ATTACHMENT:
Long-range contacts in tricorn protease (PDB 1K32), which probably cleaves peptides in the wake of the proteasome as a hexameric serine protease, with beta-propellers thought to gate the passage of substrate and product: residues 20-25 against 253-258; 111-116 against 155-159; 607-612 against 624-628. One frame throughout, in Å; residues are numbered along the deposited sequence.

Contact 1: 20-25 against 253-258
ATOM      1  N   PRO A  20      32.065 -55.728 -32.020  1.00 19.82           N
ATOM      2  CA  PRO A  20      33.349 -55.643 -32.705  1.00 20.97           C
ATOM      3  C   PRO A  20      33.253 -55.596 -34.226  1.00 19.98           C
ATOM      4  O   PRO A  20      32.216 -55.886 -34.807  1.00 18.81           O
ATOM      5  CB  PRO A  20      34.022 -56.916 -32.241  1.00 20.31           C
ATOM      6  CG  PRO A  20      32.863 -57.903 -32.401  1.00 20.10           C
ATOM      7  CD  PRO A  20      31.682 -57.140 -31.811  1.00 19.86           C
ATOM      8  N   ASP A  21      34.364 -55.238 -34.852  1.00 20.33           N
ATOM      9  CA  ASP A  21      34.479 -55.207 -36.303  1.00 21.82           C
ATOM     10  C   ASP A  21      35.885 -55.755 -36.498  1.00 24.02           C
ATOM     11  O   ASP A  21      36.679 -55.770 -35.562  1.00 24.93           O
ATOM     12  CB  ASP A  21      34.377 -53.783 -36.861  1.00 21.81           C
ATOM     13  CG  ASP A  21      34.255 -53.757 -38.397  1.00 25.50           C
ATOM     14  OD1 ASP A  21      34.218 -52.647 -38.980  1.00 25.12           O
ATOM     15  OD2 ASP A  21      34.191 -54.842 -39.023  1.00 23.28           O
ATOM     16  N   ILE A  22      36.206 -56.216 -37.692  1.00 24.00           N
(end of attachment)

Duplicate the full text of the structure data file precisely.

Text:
Long-range contacts in tricorn protease (PDB 1K32), which probably cleaves peptides in the wake of the proteasome as a hexameric serine protease, with beta-propellers thought to gate the passage of substrate and product: residues 20-25 against 253-258; 111-116 against 155-159; 607-612 against 624-628. One frame throughout, in Å; residues are numbered along the deposited sequence.

Contact 1: 20-25 against 253-258
ATOM      1  N   PRO A  20      32.065 -55.728 -32.020  1.00 19.82           N
ATOM      2  CA  PRO A  20      33.349 -55.643 -32.705  1.00 20.97           C
ATOM      3  C   PRO A  20      33.253 -55.596 -34.226  1.00 19.98           C
ATOM      4  O   PRO A  20      32.216 -55.886 -34.807  1.00 18.81           O
ATOM      5  CB  PRO A  20      34.022 -56.916 -32.241  1.00 20.31           C
ATOM      6  CG  PRO A  20      32.863 -57.903 -32.401  1.00 20.10           C
ATOM      7  CD  PRO A  20      31.682 -57.140 -31.811  1.00 19.86           C
ATOM      8  N   ASP A  21      34.364 -55.238 -34.852  1.00 20.33           N
ATOM      9  CA  ASP A  21      34.479 -55.207 -36.303  1.00 21.82           C
ATOM     10  C   ASP A  21      35.885 -55.755 -36.498  1.00 24.02           C
ATOM     11  O   ASP A  21      36.679 -55.770 -35.562  1.00 24.93           O
ATOM     12  CB  ASP A  21      34.377 -53.783 -36.861  1.00 21.81           C
ATOM     13  CG  ASP A  21      34.255 -53.757 -38.397  1.00 25.50           C
ATOM     14  OD1 ASP A  21      34.218 -52.647 -38.980  1.00 25.12           O
ATOM     15  OD2 ASP A  21      34.191 -54.842 -39.023  1.00 23.28           O
ATOM     16  N   ILE A  22      36.206 -56.216 -37.692  1.00 24.00           N